AI can also potentially help save lives, not just time and effort. The Electric Power Research Institute recently studied whether tools such as natural language processing and machine learning could conduct meaningful analysis of utility incident and injury reports to find any common precursors to events that cause more serious injury, leading to more lost workdays and to fatality. EPRI researchers compiled data from eight utilities with their Occupational Health and Safety Database, providing the AI with 100,000 records spanning 26 years of incidents. The analysis identified the top serious incident and fatality precursor conditions, which included tree trimming and falling from heights, so that utilities could cross-compare this data with safety programming and protocols to bring down risk of injury among workers.
Outside of direct grid operations, AI could also help utilities to better understand and break down customer usage trends and needs to identify who would benefit from specific programs and incentives, or analyze customer service calls and correspondence to alert utilities to patterns that show customers might be dissatisfied. The former would require utilities to install smart meters that can identify usage at the appliance level.
Given the upfront investment needed to deploy technologies that support AI, and the reality that AI offers a better return when it can pull from a larger data set, smaller utilities might be dissuaded from exploring any machine learning applications. When weighing the tradeoff in cost versus savings to make it worthwhile, utilities might want to explore taking smaller steps to test the concept, so that they don’t find themselves completely behind the curve or left behind compared to their peers when any such practices become the norm.
Beyond simply keeping up with the industry, weighing the cost of deploying AI-driven technology requires a long-term assessment on how such a system might impact anything from rate design to infrastructure investments to future load.
Perhaps one of the stronger arguments for utilities investing in systems to crunch customer data from AMI revolves around transportation electrification. This is because the overwhelming majority of electric vehicle charging occurs at drivers’ homes. Utilities are not only in the best position to capture and make sense of this charging behavior data, but are also in the position to potentially suffer most from the inability to predict or influence load fluctuations from EV charging. This usage will be highly variable based on the specific community’s characteristics — including average commutes and typical housing types. Even if a utility has only a handful of EVs within its community, getting a foundation for understanding the local patterns will help utilities to be better assured and prepared if and when adoption expands.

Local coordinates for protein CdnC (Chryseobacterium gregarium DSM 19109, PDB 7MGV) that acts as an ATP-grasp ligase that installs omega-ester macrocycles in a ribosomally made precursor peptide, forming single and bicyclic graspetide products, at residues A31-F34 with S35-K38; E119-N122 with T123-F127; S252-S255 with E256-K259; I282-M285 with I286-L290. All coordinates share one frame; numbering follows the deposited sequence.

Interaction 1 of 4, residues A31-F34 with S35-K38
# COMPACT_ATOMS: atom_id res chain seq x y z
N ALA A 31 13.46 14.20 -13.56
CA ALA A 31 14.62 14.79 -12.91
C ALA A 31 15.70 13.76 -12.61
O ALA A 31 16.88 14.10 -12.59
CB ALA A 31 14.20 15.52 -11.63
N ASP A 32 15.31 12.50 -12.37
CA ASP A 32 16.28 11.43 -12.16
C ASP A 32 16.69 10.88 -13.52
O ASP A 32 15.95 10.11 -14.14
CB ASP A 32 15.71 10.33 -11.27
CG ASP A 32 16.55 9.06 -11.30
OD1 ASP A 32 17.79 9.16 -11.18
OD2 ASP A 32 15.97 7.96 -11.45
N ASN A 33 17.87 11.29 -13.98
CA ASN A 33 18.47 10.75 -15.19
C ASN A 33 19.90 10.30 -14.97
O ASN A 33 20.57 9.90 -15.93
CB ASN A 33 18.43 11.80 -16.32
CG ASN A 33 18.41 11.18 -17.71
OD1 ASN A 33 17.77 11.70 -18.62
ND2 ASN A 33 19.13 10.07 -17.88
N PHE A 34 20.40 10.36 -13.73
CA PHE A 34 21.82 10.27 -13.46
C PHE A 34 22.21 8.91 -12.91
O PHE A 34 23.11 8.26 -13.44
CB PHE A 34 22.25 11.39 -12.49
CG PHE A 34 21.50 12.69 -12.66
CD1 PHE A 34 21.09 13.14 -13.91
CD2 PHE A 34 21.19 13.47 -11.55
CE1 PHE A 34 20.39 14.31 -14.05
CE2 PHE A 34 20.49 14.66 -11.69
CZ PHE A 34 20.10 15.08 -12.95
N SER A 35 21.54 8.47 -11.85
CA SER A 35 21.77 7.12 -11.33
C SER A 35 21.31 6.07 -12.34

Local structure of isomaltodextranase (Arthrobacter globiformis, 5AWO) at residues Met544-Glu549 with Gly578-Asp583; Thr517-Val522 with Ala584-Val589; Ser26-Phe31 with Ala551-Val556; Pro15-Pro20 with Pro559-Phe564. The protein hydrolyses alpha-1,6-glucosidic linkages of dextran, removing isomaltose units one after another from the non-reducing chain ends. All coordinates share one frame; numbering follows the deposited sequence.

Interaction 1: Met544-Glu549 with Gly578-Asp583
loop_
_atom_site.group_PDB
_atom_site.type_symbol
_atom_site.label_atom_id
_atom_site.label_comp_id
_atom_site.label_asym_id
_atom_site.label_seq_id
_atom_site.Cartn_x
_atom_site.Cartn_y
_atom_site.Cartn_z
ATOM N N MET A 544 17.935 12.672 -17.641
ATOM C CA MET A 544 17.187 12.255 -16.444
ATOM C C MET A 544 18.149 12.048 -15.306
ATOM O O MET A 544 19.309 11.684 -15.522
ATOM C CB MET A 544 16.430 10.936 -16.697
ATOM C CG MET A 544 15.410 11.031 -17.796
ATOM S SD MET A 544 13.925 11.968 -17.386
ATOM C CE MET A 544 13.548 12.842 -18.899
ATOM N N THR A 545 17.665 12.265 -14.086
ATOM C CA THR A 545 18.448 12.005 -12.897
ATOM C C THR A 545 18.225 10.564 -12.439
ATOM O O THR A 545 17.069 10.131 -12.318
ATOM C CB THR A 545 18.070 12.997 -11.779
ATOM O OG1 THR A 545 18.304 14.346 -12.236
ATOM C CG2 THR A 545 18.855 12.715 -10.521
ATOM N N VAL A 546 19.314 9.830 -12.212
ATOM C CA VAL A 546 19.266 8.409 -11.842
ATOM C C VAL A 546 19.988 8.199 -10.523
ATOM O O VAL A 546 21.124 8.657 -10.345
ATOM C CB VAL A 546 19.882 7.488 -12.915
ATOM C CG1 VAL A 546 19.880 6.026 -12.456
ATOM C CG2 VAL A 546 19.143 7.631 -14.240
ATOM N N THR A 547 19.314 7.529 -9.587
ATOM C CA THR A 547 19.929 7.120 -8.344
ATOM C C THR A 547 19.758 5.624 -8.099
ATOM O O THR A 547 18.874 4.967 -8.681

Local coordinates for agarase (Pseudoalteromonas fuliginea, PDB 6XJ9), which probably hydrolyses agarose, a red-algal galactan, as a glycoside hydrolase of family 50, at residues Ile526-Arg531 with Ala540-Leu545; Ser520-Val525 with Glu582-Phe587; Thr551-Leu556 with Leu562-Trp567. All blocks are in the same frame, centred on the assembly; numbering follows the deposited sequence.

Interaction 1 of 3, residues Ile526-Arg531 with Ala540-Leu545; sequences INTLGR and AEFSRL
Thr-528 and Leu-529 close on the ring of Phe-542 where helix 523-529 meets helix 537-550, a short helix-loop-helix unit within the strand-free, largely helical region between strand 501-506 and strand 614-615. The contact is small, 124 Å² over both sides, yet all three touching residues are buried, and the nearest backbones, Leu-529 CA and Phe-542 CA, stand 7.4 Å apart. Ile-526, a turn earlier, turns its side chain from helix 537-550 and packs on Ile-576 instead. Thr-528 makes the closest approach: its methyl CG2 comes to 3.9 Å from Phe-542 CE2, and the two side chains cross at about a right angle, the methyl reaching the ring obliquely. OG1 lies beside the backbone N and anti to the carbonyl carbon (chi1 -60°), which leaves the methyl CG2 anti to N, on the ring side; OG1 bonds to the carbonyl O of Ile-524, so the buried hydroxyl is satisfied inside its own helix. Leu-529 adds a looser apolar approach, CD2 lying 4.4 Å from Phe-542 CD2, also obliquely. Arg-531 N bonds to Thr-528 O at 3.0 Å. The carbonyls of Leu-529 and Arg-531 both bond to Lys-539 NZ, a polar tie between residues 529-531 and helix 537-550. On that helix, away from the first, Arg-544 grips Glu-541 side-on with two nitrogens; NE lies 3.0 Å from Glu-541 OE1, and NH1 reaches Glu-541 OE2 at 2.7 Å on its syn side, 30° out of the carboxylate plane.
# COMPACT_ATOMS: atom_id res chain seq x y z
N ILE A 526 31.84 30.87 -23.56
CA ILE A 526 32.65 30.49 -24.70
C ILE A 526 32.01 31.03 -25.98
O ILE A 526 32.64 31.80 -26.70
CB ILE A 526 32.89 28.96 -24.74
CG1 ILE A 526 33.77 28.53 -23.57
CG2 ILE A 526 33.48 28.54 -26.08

The potential for return on investment is more difficult to calculate when it comes to AI applications in customer service, but there is value. Utility leaders, particularly in public power, are likely keenly aware that customers can make decisions about how much power they use — and how trusting they are of adopting additional electric end-uses — based on their experiences with the utility. The utility holds sway over how much a customer sees value in acquiring energy efficient appliances, handles home heating and cooling, and in acquiring any assets for backup power. So, as homeowners start to make long-term decisions that affect the electrification of their homes (or transport), which will ultimately influence the utility’s future load growth, getting trust now will be paramount. Further, a PricewaterhouseCoopers analysis found that customer satisfaction is necessary in getting rate increases approved.
The nature of a changing industry is that the historical data we have might not be as helpful in identifying patterns for the future. When it comes to AI and automation, the important focus is for continual learning — whether that’s the people or the machines.